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Seminar in College Teaching Course - GC 592
In Fall 2016, pending final approval, the Graduate College will begin to offer the Seminar in College Teaching, GC 592. Created by John Coumbe-Lilley, who developed the courses in our new campus certificate program, GC 592 will cover a range of topics pertinent to the future of teaching, learning, and assessment in college education. The seminar extends the appreciation and insight of the role of a college educator based on the experiences of invited presenters from the field and emerging trends affecting the role, expectations, and delivery of college education.
The course is open to degree-seeking students in the Graduate College, with priority given to those with active TA or adjunct appointments. The course carries 3 hours of credit, runs for 16 weeks, and is graded Satifactory/Unsatisfactory.
GC 592 is eligible to be used as a free elective; however, some programs may not allow the credit hours to be used toward degree requirements. Students are advised to confer with their Director of Graduate Studies, if this is a concern.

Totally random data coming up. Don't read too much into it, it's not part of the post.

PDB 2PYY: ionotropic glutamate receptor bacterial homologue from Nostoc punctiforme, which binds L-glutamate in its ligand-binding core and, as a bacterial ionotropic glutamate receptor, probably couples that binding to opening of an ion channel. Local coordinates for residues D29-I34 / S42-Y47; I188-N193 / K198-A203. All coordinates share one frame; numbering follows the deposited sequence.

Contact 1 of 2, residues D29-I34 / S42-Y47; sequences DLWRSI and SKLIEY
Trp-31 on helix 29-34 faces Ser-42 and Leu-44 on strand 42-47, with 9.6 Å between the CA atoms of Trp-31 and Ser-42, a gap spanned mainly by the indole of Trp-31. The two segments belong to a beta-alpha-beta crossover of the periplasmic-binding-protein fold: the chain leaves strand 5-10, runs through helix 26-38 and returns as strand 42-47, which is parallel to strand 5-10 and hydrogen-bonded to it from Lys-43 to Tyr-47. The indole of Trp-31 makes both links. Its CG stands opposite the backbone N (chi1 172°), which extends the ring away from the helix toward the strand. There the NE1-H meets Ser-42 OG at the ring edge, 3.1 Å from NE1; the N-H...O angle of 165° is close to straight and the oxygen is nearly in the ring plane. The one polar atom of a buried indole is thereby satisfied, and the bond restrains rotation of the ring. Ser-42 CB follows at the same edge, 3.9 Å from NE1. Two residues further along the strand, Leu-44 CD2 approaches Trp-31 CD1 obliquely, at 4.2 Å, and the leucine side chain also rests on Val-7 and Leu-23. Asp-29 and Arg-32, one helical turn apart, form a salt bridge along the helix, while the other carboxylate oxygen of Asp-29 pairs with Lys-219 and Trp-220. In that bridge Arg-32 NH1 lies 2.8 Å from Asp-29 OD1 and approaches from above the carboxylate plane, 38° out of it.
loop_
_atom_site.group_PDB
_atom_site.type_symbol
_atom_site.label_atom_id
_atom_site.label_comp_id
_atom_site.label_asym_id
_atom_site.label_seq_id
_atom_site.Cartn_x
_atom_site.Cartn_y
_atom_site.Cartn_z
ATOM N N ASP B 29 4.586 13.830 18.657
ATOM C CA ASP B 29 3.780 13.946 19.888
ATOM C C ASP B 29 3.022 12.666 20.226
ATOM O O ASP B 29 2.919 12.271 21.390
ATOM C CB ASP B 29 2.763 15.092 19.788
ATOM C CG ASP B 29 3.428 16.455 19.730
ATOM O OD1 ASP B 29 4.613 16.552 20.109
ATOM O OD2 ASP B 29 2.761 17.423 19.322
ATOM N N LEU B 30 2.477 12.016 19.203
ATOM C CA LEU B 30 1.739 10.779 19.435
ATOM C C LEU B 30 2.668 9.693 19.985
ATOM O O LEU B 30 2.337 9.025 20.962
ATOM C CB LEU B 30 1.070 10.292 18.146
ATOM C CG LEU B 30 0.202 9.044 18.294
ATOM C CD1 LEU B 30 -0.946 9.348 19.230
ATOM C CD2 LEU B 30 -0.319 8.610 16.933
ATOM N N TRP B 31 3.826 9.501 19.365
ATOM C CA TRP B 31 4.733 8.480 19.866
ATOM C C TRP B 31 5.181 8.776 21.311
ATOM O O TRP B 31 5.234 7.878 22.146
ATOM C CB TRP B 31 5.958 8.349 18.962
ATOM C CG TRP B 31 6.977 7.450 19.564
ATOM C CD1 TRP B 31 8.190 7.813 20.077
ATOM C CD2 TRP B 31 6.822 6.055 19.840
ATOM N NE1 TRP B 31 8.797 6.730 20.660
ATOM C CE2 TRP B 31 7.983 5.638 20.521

- Discuss the roles and responsibilities of a college educator.
- Comprehend the range of complementary methods of teaching in Arts and Humanities, Behavioral and Social Sciences, Engineering, Mathematics, and Physical Sciences, and Life Sciences.
- Consider alternative approaches to course planning and preparation.
- Recognize the impact of technology on teaching, learning, and assessment.
- Relate the range of student engagement techniques to diverse student populations.
- Use the knowledge to make a professional development plan.
(Subject to change.)
- What is your field and why do you love it?
- What made you start teaching?
- How does your teaching in your field make the world a better place?
- What was your first semester/year of teaching like?
- What were the toughest hurdles you faced in your early teaching career?
- What have been your greatest successes as a college teacher?
- What are your favorite ways to engage diverse student populations?
- What have students taught you about teaching?
- What are three things you recommend prospective college educators do to prepare themselves to teach in higher education?
- What legacy do you hope to leave through your teaching?